It doesn’t surprise me that everything has turned into a game. With all of the advancements in technology, everything is on a screen now! But what does surprise me is what these games consist of. I understand making working out a game (Wii Fit) or eating healthy a game (Weight Watchers), but clicking on cows, really?

Growing up, I was definitely a Sims girl, so I totally can relate to all the games like FatWorld, Bacteria World, and even Disaffected!. All of these games transform work life into fun and they tend to simulate everyday experiences. It gives players the opportunity to become educated and enlightened about what it’s like to be a Kinko employee or to be a farmer.

By immersing players in a foreign experience, games help them understand the challenges and choices that others face, whether it’s cash-strapped diabetics trying to be healthy or agriculture-supply-chain managers. – Jason Tanz

I’m embarrassed to live in the same world as people who became addicted to a game that was meant to be a joke in the gaming world. And I’m even confused as to how someone became so addicted to clicking on cows to earn “points” and spending “mooney” that they said, “I’d rather talk to my Cow Clicker friends than to people I went to school with for 12 years.”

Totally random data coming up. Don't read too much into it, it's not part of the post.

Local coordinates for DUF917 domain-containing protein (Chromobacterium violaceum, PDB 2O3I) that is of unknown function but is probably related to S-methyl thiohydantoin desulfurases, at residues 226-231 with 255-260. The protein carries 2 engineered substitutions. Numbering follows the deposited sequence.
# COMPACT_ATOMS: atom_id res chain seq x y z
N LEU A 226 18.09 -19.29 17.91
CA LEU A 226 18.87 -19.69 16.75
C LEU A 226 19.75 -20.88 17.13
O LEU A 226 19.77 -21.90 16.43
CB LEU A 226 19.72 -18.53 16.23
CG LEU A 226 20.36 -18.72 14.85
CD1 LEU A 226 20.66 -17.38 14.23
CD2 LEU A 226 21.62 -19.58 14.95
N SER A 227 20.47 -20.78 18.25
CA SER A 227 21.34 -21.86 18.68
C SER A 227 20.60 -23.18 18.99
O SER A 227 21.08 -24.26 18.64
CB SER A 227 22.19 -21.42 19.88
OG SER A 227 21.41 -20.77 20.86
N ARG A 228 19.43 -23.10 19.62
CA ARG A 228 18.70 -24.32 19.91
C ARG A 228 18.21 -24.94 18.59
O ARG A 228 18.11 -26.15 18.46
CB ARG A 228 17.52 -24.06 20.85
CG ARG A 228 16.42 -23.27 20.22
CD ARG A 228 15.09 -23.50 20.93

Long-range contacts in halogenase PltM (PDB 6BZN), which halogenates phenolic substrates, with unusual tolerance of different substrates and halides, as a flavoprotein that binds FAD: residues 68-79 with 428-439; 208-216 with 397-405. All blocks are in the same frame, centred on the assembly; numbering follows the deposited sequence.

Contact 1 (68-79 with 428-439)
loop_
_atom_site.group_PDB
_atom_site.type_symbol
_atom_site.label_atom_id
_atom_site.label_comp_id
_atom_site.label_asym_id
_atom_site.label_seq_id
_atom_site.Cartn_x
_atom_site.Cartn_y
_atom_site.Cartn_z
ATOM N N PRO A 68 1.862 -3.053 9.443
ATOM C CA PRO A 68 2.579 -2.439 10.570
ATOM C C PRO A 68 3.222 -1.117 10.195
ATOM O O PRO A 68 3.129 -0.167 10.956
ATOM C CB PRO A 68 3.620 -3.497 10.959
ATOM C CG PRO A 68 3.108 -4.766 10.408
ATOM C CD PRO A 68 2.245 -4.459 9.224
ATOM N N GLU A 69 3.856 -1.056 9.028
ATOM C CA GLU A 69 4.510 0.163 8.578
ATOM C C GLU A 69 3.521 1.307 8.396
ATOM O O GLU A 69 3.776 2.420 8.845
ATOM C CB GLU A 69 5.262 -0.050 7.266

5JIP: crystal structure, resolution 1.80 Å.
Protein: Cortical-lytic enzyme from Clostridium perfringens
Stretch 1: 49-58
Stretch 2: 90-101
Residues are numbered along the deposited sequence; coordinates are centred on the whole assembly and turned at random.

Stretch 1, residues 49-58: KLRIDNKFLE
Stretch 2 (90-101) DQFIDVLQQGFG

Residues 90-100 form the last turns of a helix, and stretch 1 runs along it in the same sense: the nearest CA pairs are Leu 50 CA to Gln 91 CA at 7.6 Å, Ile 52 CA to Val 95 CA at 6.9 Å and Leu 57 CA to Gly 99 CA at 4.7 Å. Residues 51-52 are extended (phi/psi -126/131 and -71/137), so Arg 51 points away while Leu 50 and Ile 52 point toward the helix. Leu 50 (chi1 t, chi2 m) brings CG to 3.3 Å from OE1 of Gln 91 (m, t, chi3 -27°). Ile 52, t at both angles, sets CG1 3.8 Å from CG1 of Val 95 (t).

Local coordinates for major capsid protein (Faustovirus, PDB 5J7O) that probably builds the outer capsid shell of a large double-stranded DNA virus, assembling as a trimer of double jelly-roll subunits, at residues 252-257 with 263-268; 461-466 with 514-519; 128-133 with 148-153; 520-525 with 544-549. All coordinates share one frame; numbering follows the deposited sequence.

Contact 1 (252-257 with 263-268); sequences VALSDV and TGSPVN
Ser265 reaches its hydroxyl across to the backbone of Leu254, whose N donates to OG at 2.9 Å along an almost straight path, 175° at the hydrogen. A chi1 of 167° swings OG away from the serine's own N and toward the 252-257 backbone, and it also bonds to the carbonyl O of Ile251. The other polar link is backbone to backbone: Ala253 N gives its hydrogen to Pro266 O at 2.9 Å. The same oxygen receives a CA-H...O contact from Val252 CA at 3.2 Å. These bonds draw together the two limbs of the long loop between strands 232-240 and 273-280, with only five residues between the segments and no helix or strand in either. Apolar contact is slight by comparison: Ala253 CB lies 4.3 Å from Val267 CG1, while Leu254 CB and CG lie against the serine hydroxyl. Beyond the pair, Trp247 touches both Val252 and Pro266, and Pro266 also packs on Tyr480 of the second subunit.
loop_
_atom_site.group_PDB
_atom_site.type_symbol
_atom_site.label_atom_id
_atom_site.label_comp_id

Even though Farmville is silly, I can understand why it was so successful. They incorporated many factors that Man talks about in his article. For example, it’s extremely smart to use appointment dynamics in a game about farming, because it’s realistic. In real life, if you were a farmer you’d have to water your crops at a certain time everyday. But having AD in Cow clicker, essentially a countdown to when you can click on your next cow.


I can definitely relate to how addicting appointment dynamics are, because I hate to admit it but I am a Candy Crush addict. For those not familiar with the game, you get 5 lives to beat the level you are currently on but once you use them all you must wait a 1/2 hour to receive another life. I’ve become so addicted I get notifications on my phone telling me when to go on and use my life (so I get the maximum amount of lives per day)… it’s actually pathetic and I’m embarrassed to be writing this.

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I can also relate to Tanz and Man stating how everything is now turned into a game because I find myself adding more information on my Facebook profile just so I can receive the 100% completed. I also see contests on instagram all the time, for example “Ocean County’s Cutest Baby Contest”: which literally requires you to upload a picture of your baby and have people “like” the picture. Whoever gets the most likes gets absolutely nothing but the unknown title of “Ocean County’s cutest baby.” This relates to how we have become addicted to nothing and are competitive in games that have no motive to be.